Safe and Sound Toys

Haba's Dancing Eggs game.
Haba's Dancing Eggs game. (Haba Usa)
By Hannah Schardt
Special to The Washington Post
Sunday, September 2, 2007

All 6-year-old Audrey Ashdown wanted for Christmas was an Easy-Bake Oven. She used the toy exactly once -- to bake a little cake -- before Hasbro recalled about 1 million of the ovens manufactured since May 2006.

In the months leading up to the recall, 77 children were burned, including one burn so serious it resulted in the partial amputation of a 5-year-old's finger. Audrey's mother, Capitol Hill resident Jill Cashen, took away the oven as soon as she heard about the recall. A few months later, Cashen found herself once again playing the anti-Santa: Audrey's favorite birthday gift, a collection of Mattel's Polly Pocket dolls, was recalled for posing a choking hazard.

"She had been asking for them forever," says Cashen, who went to the Mattel Web site to see whether the exact Polly Pocket dolls in her daughter's room were recalled. Some were; some were not. "But I felt like we couldn't really be sure, so we took them all away," she says. "As a parent, it's really frustrating and scary."

Fortunately, Cashen didn't have any Thomas the Tank Engine wooden trains (recalled in June because of lead paint) or Fisher-Price Sesame Street and Dora the Explorer figurines (recalled in August, also for lead). But millions of parents are scrambling to check whether any of the toys in their overflowing living rooms or playrooms could burn, choke or poison their kids. And once the dust (lead or otherwise) settles from this extraordinary round of recalls, some parents are bound to ask themselves: What can I do to avoid this in the future?

"It's very difficult to do, but for the time being I'd encourage parents to look for alternatives to toys made in China," says Sally Greenberg, senior product safety counsel for Consumers Union, the nonprofit organization that publishes Consumer Reports magazine.

All of the recently recalled toys were manufactured in China, as are 80 percent of the toys sold in this country. Many China-made playthings may be perfectly safe, but for jittery parents, Consumers Union advises an excess of caution: Along with removing the recalled products and testing the lead levels of kids who may have been chewing on lead paint, parents should substitute any questionable toys with books, unpainted toys and other safer alternatives.

Stores That Know the Source

So where to find such things? Some local retailers have made a point of knowing where their toys are made -- and what they're made of.

Most of the goods at Tugooh Toys (1419 B Wisconsin Ave. NW, 202-333-0032), a three-month-old boutique in Georgetown, are imported from Europe by owner Grace Marupa.

"Even before the recall, I always made sure I knew how these toys are made," says Marupa, who also owns the neighboring organic children's clothing shop, Yiro. "Almost all of them use stain, not paint, and it's a food-grade stain."

The recent spate of recalls has been a boon for Marupa. "When I opened [Yiro], people would come in and make fun of it. They'd say, 'Organic? Why?' " she says. "Now when they come in to buy toys, they want to know where and how they were made."

Marupa also offers glass baby bottles at her store. Common in Europe but nearly unheard of here, the bottles got a boost in August when a National Institutes of Health panel announced that there was "some concern" that bisphenol A (BPA), a chemical that may cause neurological disorders in children, could leach out of many of the most popular plastic bottles into milk or formula. Glass bottles and BPA-free plastic bottles -- notably the increasingly hard-to-find Born Free brand -- also can be found in some local Whole Foods Markets as well as online ( http://www.newbornfree.com).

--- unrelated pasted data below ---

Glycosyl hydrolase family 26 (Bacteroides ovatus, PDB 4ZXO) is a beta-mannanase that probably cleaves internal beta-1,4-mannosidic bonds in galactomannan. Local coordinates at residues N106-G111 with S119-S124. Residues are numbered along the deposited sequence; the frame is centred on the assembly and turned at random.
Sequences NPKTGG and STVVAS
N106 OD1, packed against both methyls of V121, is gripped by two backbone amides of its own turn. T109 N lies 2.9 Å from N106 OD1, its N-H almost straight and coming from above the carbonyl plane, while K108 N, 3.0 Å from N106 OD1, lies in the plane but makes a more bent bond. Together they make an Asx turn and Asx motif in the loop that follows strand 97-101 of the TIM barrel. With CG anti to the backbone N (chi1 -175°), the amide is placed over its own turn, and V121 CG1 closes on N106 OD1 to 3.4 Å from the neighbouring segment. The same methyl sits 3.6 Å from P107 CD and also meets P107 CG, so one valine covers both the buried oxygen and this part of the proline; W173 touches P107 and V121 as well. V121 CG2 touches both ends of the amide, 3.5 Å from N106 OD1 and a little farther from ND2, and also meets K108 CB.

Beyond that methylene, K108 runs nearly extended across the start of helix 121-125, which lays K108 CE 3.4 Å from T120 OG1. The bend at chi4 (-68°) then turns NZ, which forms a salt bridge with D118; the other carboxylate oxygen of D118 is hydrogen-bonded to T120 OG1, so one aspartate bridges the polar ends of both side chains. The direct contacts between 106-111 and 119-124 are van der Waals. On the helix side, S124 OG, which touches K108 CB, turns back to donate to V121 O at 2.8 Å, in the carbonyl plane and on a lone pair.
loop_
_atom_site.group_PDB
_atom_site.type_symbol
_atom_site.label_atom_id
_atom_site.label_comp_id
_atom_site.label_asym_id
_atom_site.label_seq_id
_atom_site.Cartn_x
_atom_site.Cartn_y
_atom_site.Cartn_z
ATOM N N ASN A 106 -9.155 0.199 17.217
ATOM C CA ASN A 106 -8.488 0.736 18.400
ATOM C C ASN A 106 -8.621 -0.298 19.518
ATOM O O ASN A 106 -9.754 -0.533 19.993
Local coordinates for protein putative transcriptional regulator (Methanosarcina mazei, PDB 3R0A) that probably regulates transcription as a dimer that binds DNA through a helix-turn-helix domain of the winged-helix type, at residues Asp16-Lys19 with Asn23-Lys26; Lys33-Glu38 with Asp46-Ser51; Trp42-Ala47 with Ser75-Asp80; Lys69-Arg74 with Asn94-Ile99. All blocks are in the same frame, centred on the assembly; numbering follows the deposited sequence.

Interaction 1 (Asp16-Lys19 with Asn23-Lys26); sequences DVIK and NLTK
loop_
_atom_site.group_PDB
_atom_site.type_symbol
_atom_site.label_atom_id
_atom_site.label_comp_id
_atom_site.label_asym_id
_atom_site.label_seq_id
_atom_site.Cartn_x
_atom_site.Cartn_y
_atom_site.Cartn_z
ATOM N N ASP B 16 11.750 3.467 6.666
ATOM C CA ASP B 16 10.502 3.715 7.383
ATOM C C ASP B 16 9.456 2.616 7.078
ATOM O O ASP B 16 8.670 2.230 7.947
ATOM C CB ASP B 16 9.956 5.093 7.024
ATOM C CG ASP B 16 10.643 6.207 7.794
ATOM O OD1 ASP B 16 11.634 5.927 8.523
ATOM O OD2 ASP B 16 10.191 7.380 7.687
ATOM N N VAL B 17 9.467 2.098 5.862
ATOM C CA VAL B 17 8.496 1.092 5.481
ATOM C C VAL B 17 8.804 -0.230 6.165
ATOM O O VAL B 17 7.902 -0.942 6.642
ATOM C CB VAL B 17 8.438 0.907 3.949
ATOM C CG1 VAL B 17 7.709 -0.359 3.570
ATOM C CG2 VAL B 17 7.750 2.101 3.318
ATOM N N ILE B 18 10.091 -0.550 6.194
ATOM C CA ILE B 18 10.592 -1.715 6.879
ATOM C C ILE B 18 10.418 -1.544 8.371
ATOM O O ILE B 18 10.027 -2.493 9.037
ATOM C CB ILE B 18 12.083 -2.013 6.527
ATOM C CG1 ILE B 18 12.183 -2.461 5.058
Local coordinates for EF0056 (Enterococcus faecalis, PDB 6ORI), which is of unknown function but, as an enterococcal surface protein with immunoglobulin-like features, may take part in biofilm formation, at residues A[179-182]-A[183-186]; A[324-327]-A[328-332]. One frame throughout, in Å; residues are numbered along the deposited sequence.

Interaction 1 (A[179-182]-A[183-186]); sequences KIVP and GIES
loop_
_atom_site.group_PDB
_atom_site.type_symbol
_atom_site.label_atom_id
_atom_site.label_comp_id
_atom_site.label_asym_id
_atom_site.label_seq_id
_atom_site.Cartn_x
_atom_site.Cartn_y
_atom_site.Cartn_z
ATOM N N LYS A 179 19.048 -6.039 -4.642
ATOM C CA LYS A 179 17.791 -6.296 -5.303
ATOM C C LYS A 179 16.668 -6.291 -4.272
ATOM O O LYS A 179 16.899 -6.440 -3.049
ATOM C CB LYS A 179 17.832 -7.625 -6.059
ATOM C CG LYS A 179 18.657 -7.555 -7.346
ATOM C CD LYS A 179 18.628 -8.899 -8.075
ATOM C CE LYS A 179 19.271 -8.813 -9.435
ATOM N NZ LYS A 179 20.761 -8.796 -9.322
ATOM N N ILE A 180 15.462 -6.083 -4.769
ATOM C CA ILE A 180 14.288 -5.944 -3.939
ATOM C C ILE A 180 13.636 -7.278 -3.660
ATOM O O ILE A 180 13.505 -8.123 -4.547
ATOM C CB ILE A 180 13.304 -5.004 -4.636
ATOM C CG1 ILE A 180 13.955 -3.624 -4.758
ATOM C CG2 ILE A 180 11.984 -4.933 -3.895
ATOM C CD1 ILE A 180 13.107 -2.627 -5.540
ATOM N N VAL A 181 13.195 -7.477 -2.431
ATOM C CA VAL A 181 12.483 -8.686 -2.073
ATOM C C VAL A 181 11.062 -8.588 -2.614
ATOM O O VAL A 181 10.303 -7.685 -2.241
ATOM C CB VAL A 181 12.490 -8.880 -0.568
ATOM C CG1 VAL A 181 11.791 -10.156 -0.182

Other area toy stores, such as Barston's Child's Play in the District, Rockville and Baltimore ( http://www.barstonschildsplay.com) and local chain Tree Top Kids ( http://www.treetopkids.com), carry toys made in China but also offer many alternatives: Barston's has a huge selection of board games, and Tree Top sells a European-made Playmobil.

Web Sites That Are All-Natural

Another option is online retailers. Several small-scale, European or made-in-the-U.S. toy companies have found a market for handmade trains, wooden rattles and organic stuffed animals on the Internet, including:

  • Elves and Angels ( http://www.elvesandangels.com): handmade wooden toy kitchens (from $169.90) and accessories such as enamel kettles ($23.90) and colorful wood vegetables ($36.90), built on a farm in Maine.
  • Holgate Toys ( http://www.holgatetoy.com): classic wooden toys such as stacking rings on a cone ($18) and a pounding board with pegs and hammer ($26).
  • Maple Landmark Woodcraft ( http://www.maplelandmark.com): a slick Web site with a variety of toys, including baby rattles (from $8.50), ABC blocks ($50), Midget Railway train cars ($6.40) and jigsaw puzzles ($18.50).
  • Oompa Toys ( http://www.oompa.com): This large selection of European-made toys includes organic cloth stuffed animals suitable for infants, such as the Lana chicken ($35.99), a catch-and-run Dancing Eggs game by Haba ($14.99) and sleek dollhouses you can furnish with such sets as the Ambiente Playroom by Selecta ($44.99), so they'll look as if they're right out of Dwell magazine.
  • Stack & Stick ( http://www.stackandstick.com): wooden building toys that look like Legos for the Ingalls family, including the Grande Villa 99-piece set ($87).
  • Whittle Shortline Railroad ( http://www.woodentrain.com): handmade trains painted with lead-free, child-safe paints, all compatible with the popular Brio and Thomas track systems, including the Amtrak three-car Superliner ($49.99) and the Little Engine That Could ($19.95).


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